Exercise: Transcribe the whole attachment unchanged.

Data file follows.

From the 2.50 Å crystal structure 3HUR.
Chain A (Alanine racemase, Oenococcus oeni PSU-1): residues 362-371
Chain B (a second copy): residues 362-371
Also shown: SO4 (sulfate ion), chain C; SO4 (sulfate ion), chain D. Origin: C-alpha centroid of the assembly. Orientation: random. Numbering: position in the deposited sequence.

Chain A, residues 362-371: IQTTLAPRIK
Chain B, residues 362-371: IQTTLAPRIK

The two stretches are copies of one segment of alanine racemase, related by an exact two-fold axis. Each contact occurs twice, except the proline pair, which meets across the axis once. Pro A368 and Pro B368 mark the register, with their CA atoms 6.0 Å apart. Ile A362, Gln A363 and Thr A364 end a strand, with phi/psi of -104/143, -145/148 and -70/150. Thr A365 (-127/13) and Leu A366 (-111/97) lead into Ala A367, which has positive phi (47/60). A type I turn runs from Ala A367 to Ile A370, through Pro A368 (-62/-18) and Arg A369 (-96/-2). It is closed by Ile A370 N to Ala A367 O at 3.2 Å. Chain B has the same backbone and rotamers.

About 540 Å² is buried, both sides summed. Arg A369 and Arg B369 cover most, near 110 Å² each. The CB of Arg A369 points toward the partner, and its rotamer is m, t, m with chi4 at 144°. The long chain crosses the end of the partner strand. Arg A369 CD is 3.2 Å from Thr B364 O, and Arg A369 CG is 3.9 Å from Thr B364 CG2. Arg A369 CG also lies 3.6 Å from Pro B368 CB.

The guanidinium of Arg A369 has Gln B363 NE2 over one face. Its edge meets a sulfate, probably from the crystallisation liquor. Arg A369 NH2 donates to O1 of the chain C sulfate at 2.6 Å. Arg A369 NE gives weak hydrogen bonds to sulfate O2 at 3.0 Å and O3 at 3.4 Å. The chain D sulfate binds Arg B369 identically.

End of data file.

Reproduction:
From the 2.50 Å crystal structure 3HUR.
Chain A (Alanine racemase, Oenococcus oeni PSU-1): residues 362-371
Chain B (a second copy): residues 362-371
Also shown: SO4 (sulfate ion), chain C; SO4 (sulfate ion), chain D. Origin: C-alpha centroid of the assembly. Orientation: random. Numbering: position in the deposited sequence.

Chain A, residues 362-371: IQTTLAPRIK
Chain B, residues 362-371: IQTTLAPRIK

The two stretches are copies of one segment of alanine racemase, related by an exact two-fold axis. Each contact occurs twice, except the proline pair, which meets across the axis once. Pro A368 and Pro B368 mark the register, with their CA atoms 6.0 Å apart. Ile A362, Gln A363 and Thr A364 end a strand, with phi/psi of -104/143, -145/148 and -70/150. Thr A365 (-127/13) and Leu A366 (-111/97) lead into Ala A367, which has positive phi (47/60). A type I turn runs from Ala A367 to Ile A370, through Pro A368 (-62/-18) and Arg A369 (-96/-2). It is closed by Ile A370 N to Ala A367 O at 3.2 Å. Chain B has the same backbone and rotamers.

About 540 Å² is buried, both sides summed. Arg A369 and Arg B369 cover most, near 110 Å² each. The CB of Arg A369 points toward the partner, and its rotamer is m, t, m with chi4 at 144°. The long chain crosses the end of the partner strand. Arg A369 CD is 3.2 Å from Thr B364 O, and Arg A369 CG is 3.9 Å from Thr B364 CG2. Arg A369 CG also lies 3.6 Å from Pro B368 CB.

The guanidinium of Arg A369 has Gln B363 NE2 over one face. Its edge meets a sulfate, probably from the crystallisation liquor. Arg A369 NH2 donates to O1 of the chain C sulfate at 2.6 Å. Arg A369 NE gives weak hydrogen bonds to sulfate O2 at 3.0 Å and O3 at 3.4 Å. The chain D sulfate binds Arg B369 identically.